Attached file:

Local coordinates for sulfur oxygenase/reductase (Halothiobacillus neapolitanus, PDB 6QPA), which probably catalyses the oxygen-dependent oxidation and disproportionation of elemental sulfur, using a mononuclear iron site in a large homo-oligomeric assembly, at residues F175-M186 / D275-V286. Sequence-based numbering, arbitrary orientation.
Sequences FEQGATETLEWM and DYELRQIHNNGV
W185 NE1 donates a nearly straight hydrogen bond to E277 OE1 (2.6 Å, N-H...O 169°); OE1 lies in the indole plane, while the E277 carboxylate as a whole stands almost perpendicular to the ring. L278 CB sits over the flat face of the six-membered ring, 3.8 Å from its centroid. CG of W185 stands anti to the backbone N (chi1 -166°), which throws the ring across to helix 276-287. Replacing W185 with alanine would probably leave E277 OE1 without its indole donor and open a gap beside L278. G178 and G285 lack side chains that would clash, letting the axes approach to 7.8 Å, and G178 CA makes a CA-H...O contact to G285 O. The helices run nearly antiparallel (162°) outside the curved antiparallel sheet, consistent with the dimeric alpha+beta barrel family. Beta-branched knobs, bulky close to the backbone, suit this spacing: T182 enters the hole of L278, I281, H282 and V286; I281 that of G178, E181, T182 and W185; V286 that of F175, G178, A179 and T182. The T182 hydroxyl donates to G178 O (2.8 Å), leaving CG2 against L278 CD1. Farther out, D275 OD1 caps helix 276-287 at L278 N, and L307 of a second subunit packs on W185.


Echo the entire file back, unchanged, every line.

Local coordinates for sulfur oxygenase/reductase (Halothiobacillus neapolitanus, PDB 6QPA), which probably catalyses the oxygen-dependent oxidation and disproportionation of elemental sulfur, using a mononuclear iron site in a large homo-oligomeric assembly, at residues F175-M186 / D275-V286. Sequence-based numbering, arbitrary orientation.
Sequences FEQGATETLEWM and DYELRQIHNNGV
W185 NE1 donates a nearly straight hydrogen bond to E277 OE1 (2.6 Å, N-H...O 169°); OE1 lies in the indole plane, while the E277 carboxylate as a whole stands almost perpendicular to the ring. L278 CB sits over the flat face of the six-membered ring, 3.8 Å from its centroid. CG of W185 stands anti to the backbone N (chi1 -166°), which throws the ring across to helix 276-287. Replacing W185 with alanine would probably leave E277 OE1 without its indole donor and open a gap beside L278. G178 and G285 lack side chains that would clash, letting the axes approach to 7.8 Å, and G178 CA makes a CA-H...O contact to G285 O. The helices run nearly antiparallel (162°) outside the curved antiparallel sheet, consistent with the dimeric alpha+beta barrel family. Beta-branched knobs, bulky close to the backbone, suit this spacing: T182 enters the hole of L278, I281, H282 and V286; I281 that of G178, E181, T182 and W185; V286 that of F175, G178, A179 and T182. The T182 hydroxyl donates to G178 O (2.8 Å), leaving CG2 against L278 CD1. Farther out, D275 OD1 caps helix 276-287 at L278 N, and L307 of a second subunit packs on W185.